Velocity Reviews > Test if an integer is a palindrome in c language

# Test if an integer is a palindrome in c language

Dik T. Winter
Guest
Posts: n/a

 08-16-2007
In article <(E-Mail Removed) om> user923005 <(E-Mail Removed)> writes:
....
> It might be interesting to try every base from 2 to 36.
> Given that condition, what percentage of integers are palindromes?

It decreases fast when the numbers increase. A random number with
k base-b digits is a palindrome with probability:
1/(b ** (k/2))
and as k is floor(b_log(n) + 1), we see that it decreases fast for
all b. (To get the probablility that a number is *not* a palindrome
we multiply all factors (1 - 1/(b ** (k/2))).)

Much more interesting is that 41 is the smallest number that is not
a palindrome for any of those bases.
--
dik t. winter, cwi, kruislaan 413, 1098 sj amsterdam, nederland, +31205924131
home: bovenover 215, 1025 jn amsterdam, nederland; http://www.cwi.nl/~dik/

Ben Bacarisse
Guest
Posts: n/a

 08-16-2007
"Dik T. Winter" <(E-Mail Removed)> writes:

> In article <(E-Mail Removed) om> user923005 <(E-Mail Removed)> writes:
> ...
> > It might be interesting to try every base from 2 to 36.
> > Given that condition, what percentage of integers are palindromes?

>
> It decreases fast when the numbers increase. A random number with
> k base-b digits is a palindrome with probability:
> 1/(b ** (k/2))
> and as k is floor(b_log(n) + 1), we see that it decreases fast for
> all b. (To get the probablility that a number is *not* a palindrome
> we multiply all factors (1 - 1/(b ** (k/2))).)
>
> Much more interesting is that 41 is the smallest number that is not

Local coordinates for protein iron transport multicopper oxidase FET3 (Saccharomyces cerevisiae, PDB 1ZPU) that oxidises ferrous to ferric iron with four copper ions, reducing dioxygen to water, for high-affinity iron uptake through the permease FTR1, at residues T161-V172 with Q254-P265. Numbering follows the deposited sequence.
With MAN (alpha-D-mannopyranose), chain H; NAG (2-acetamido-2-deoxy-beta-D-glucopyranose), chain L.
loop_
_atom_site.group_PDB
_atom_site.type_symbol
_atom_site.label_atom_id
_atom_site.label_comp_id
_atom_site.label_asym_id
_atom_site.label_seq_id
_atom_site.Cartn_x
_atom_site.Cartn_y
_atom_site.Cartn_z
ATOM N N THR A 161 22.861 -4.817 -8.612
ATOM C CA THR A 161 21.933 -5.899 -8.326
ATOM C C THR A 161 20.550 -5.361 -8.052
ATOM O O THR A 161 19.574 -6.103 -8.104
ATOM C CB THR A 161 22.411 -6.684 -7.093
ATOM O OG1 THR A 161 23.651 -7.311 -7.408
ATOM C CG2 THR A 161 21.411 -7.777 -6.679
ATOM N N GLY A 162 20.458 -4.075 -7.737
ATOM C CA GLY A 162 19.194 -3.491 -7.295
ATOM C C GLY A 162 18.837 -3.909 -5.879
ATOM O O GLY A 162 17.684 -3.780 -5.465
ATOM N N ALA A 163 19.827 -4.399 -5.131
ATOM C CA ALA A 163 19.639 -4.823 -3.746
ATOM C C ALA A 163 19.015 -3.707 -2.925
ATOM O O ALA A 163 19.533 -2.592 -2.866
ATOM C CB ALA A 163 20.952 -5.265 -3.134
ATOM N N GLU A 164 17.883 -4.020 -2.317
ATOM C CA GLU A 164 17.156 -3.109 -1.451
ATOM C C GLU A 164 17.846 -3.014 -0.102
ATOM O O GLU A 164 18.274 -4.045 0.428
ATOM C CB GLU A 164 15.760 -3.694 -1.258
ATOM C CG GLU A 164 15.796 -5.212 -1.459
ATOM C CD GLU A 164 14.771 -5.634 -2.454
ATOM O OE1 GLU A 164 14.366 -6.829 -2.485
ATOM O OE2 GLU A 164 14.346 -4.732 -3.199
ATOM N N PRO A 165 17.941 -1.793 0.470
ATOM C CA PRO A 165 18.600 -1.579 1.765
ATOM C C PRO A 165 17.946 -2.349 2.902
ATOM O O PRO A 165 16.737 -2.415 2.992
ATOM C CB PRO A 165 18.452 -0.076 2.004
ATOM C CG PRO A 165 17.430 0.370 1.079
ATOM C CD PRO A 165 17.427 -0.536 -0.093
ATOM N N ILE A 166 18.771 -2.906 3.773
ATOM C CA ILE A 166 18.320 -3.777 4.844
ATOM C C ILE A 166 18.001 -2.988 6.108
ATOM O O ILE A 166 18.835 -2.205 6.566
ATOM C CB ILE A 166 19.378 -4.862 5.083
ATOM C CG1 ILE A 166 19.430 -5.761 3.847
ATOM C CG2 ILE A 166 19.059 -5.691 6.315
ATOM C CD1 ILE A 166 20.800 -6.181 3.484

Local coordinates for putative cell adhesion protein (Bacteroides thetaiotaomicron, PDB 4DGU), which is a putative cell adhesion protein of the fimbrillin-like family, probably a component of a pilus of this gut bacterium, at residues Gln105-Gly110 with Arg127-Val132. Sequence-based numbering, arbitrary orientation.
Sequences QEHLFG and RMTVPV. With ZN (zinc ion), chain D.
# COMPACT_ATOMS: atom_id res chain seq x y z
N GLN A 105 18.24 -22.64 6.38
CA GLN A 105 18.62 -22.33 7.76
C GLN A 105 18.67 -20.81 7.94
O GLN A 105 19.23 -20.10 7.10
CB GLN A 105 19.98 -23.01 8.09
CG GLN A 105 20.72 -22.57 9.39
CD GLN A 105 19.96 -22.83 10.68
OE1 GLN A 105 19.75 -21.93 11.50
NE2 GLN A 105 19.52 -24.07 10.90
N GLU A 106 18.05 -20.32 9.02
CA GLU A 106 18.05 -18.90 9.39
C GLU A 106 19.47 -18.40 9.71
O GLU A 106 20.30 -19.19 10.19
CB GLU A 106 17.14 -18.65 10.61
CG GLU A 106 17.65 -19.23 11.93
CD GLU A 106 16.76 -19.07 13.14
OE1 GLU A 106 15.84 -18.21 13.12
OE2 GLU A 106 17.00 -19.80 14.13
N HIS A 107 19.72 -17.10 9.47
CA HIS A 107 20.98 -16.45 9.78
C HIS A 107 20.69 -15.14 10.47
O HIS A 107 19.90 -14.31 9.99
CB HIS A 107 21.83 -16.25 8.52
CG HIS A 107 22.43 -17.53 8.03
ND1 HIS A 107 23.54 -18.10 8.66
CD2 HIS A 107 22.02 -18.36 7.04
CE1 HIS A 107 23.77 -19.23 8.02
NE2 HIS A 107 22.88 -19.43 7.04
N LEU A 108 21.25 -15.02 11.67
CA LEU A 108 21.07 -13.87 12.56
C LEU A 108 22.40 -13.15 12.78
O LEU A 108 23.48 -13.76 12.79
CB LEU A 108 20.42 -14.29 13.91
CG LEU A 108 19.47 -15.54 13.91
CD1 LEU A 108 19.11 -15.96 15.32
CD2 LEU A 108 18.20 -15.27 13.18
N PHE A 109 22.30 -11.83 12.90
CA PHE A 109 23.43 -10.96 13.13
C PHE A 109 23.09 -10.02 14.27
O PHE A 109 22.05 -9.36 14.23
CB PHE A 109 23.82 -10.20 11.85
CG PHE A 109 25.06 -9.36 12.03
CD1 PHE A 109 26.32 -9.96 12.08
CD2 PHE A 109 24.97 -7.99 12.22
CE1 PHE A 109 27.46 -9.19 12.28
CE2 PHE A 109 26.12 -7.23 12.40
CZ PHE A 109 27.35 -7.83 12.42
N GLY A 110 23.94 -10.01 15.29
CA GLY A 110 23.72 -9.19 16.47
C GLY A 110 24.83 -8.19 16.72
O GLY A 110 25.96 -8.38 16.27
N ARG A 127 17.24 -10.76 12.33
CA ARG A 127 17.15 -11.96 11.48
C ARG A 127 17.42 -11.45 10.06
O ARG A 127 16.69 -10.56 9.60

> a palindrome for any of those bases.

This got me interested... By observing that

(1) all numbers, n, are palindromic in base n - 1 (n is written "11")
(2) none are palindromic in base n (n is written "10")
(3) all are palindromic in bases b > n (n is the single digit "n")

we can arrive at the idea of a number being "non-palindromic"[1] in a
more general way: a number n is non-palindromic if it is a palindrome
only when written in the "trivial" bases b >= n-1.

The first few are 3, 4, 6, 11, 19, 47 and 53.[2] They seem to be common
(though not as common as primes).

There are also numbers that are multi-palindromic (being palindromic
in more that their fair share of bases). For example, 21 (in bases 2,
4, and 6), 36, (in 5, 8, 11 and 17) and 60 (9, 11, 14, 19 and 29).

You might also be interested to know (I did not until yesterday) that
some bases provoke palindromism much more than others. In a quick
count for the numbers between 3 100000, it turns out that 47 makes
more of these numbers palindromic than any other base. There is a
little cluster around 47:

B Number of numbers in 3..99999 that are palindromic in base B
47 2125
46 2116
48 2081
49 2038

This "most palindromic base" creeps upwards (very slowly) as more
numbers are considered, but the presence of a cluster made me think it
might be worth plotting. Think it was. The curve is curious and
unexpected (at least to me).[3]

Cross-posted (with followups set) to comp-programming. I hope that is
the right thing to do. We are certainly off topic now!

[1] An invented term, as far as I know.
[2] One must decide about 0, 1 and 2 simply by definition, I think.
[3] http://www.bsb.me.uk/palindrome/

--
Ben.